The Gospel According to St. Mark - Introduction
-Mark was a disciple of Simon Peter. Mark was not an eyewitness to the happenings of Jesus’s active ministry which means that Peter was his primary source of information.
-According to the Acts of the Apostles, we also know that Mark was a companion of St. Paul’s on some of his journey and that they had some sort of falling out, but were reconciled later (cf. Acts 13:5, 13:13, 15:36ff; Col 4:10) .
-The best hypothesis we have as to the dating of Mark’s Gospel puts composition around the year 70. At this time, there was a fierce persecution of Roman Christians.
-Mark was writing for non-Jewish (that is, Gentile) believers in Rome. Mark regularly explains Jewish customs and Aramaic words that would be unfamiliar to a Latin-speaking audience. He also, at times, uses the Latin, and not Greek, equivalent to some words. Finally, the climax of Mark’s Gospel is the Confession of Faith by the Roman soldier at the foot of the Crucifixion (15:39).
-Mark’s Gospel is near and concise and follows a clear-cut outline. He does not offer unneeded details but presents the course of events in a chronological, linear manner. He uses words and phrases that highlight the reality of Jesus making steady and untrammeled progress from Capernaum, where his ministry begins, to Calvary, where it ends. In other words, Jesus is moving through His mission with purpose (Mark uses the word “immediately” over 40 times). Dr. Scott Hahn denotes two major and two minor sections.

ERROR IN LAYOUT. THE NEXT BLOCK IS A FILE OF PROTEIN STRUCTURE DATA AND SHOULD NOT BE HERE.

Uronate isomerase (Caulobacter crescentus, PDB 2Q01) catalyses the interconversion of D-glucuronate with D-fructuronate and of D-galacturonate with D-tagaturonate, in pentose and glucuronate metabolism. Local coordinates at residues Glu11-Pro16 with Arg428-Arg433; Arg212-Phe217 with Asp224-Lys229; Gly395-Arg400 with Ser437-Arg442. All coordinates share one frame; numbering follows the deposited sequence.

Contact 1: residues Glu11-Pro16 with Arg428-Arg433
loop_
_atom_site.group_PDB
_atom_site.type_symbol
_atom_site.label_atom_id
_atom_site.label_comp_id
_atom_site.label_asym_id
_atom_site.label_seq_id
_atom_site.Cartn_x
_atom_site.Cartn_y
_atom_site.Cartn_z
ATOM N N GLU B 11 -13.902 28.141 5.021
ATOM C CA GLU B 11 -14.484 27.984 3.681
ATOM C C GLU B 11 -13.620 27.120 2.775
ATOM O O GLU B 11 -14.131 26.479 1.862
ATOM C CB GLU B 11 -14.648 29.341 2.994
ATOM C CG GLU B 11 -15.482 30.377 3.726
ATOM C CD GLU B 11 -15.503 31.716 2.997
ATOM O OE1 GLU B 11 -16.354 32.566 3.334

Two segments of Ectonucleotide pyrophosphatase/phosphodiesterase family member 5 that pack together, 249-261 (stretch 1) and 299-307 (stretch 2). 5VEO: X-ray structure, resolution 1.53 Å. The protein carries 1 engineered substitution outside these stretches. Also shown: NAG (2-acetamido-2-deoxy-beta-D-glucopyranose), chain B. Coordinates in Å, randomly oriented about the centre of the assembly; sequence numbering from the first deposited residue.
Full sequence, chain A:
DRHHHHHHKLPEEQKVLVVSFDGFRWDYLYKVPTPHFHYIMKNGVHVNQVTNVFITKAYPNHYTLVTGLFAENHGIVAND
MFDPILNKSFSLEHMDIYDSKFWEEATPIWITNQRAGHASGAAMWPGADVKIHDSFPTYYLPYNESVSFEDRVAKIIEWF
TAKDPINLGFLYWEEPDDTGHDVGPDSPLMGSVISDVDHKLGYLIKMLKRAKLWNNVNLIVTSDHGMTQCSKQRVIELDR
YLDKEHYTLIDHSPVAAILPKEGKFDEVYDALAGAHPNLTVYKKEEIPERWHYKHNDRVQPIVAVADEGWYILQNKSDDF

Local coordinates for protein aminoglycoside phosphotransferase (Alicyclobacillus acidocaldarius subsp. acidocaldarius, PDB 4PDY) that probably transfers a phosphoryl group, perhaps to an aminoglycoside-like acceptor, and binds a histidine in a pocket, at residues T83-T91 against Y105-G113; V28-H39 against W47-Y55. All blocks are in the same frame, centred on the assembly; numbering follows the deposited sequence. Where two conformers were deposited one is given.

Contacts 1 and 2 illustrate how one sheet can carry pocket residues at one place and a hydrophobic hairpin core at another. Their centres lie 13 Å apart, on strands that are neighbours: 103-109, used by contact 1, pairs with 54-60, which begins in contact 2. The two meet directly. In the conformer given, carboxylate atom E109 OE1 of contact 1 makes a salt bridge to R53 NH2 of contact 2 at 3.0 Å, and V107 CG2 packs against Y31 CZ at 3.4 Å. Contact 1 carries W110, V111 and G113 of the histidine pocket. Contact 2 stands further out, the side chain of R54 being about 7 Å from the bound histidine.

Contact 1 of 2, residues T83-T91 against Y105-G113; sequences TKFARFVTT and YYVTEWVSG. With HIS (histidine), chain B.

1. First Major – 1:16-8:30 – which culminates in Peter’s Confession of Faith.
2. Second Major – 8:31-15:47 – which culminates in the Roman guard’s Confession of Faith.
1a. First Minor – 1:1-15 – the Prologue to the Gospel that sets the stage and begins, immediately, the public ministry of Jesus.
2b. Second Minor – 16:1-20 – the Epilogue that crowns the Gospel by proclaiming the Resurrection and Ascension of Jesus.
-Thematically, Mark’s Gospel revolves around Jesus’s healing ministry and the powerful works (i.e. miracles). Jesus asks questions and makes bold statements throughout Mark’s Gospel that invite the reader and, “every believer to look at Jesus with the eyes of faith, embrace him in hope, and imitate his heroic love” (Hahn, Ignatius Study Bible, 62). Finally, the themes of Jesus’s Sonship and Messianic Secret (Identity) are the over-arching themes of Mark’s Gospel (more on this as we go).